Intelsat, SES to participate in FCC’s $9.7B C-band program • OneWeb says it wants 48,000 satellites
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Intelsat and SES formally notified the U.S. Federal Communications Commission May 26 that they will participate in the agency’s $9.7 billion accelerated C-band spectrum clearing program. The satellite operators estimate they will each need to spend $1.6 billion on new satellites, launches and ground infrastructure to clear 300 megahertz of spectrum by December 2023. The FCC is requiring companies that bid for C-band spectrum in its publicly run auction to reimburse satellite operator relocation costs. The $9.7 billion accelerated clearing program provides additional funds to incentivize satellite operators to move out of the spectrum two years faster. Intelsat is eligible to receive $4.86 billion of the accelerated clearing funds, and SES $3.97 billion. The FCC required both operators to participate before commencing the accelerated clearing program, which offers smaller amounts to Eutelsat, Telesat and Embratel Star One. The FCC’s deadline for all operators to say if they will participate is May 29. [Intelsat/SES]
OneWeb told the FCC May 26 that it wants to increase its constellation size to 48,000 satellites despite having filed for bankruptcy over an inability to fund a smaller broadband megaconstellation. OneWeb is authorized for a constellation of 720 satellites, but declared bankruptcy in March after launching just 74 satellites. The British company said a 48,000-satellite constellation will “allow for greater flexibility to meet soaring global connectivity demands.” OneWeb said it has received “considerable interest from parties worldwide,” in its effort to sell its spectrum assets. [OneWeb]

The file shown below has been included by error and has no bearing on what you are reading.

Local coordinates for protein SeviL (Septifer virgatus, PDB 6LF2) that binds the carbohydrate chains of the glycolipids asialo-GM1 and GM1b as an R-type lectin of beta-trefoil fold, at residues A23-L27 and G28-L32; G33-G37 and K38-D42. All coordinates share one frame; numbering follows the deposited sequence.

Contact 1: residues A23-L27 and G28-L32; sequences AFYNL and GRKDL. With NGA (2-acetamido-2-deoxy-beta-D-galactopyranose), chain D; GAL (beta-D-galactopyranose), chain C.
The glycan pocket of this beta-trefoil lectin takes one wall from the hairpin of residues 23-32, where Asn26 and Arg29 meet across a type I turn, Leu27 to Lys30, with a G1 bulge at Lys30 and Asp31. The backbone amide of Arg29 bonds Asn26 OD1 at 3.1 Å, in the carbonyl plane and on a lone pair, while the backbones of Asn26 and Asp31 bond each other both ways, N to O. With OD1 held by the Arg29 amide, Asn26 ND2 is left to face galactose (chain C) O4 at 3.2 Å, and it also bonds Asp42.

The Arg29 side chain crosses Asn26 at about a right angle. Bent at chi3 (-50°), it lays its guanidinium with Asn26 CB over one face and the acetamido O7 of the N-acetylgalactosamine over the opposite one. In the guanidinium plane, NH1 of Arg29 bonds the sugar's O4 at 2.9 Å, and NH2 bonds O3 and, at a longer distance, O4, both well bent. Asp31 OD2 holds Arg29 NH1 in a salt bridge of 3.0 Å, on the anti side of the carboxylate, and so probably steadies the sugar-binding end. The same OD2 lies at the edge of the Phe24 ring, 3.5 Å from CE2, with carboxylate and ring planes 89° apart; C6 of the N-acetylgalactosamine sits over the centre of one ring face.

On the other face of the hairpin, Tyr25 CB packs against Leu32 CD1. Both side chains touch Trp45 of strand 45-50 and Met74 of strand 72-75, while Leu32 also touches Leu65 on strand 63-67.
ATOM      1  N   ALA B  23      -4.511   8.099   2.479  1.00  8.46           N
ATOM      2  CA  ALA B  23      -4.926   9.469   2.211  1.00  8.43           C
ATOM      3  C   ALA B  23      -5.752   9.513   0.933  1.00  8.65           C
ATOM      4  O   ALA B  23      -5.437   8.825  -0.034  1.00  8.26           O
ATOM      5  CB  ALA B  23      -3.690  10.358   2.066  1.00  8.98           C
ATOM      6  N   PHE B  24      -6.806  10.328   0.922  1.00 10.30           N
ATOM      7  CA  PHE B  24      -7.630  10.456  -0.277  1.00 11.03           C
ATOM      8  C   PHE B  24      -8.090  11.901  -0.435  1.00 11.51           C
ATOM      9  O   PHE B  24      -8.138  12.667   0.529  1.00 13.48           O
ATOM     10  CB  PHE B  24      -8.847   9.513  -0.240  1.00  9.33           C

The U.K.’s Ministry of Defence is expected to start a competition in early June for the ground segment of its Skynet geostationary satellite network. Four bidders are expected to compete for the ground segment contract, which could see Airbus replaced in August 2022 when the company’s current contract expires. The MoD required contenders sign nondisclosure agreements, but the “Athena” team comprised of Inmarsat, Serco, and the U.K. divisions of CGI and Lockheed Martin announced its intent to compete for the contract last year before the nondisclosures were implemented. The space segment of Skynet has been hampered by delays. Airbus and the MoD have yet to finalize a contract for the Skynet-6A satellite, for which Airbus was named the preferred contractor in 2017. Skynet-6A is intended to serve as a transitional satellite between the aging Skynet-5 fleet and the future Skynet-6 satellites. [C4ISRNet]
The Spanish division of Thales Alenia Space is leading a team of companies in designing all-European satellite chipsets. Under the three-year Programmable Mixed Signal Electronics, or PROMISE, program, Thales Alenia Space and the small businesses Menta of France and Integrated Systems Development of Greece will work with European research institutions to create Application-Specific Integrated Circuits. PROMISE is a 2.9 million-euro ($3.2 million) program organized by the European Commission. Thales Alenia Space said Europe’s aerospace industry often depends on chipsets from the U.S. and other countries. The EC’s PROMISE program will result in fully European-built satellites, according to Eduardo Bellido, CEO of Thales Alenia Space Spain. [Thales Alenia Space]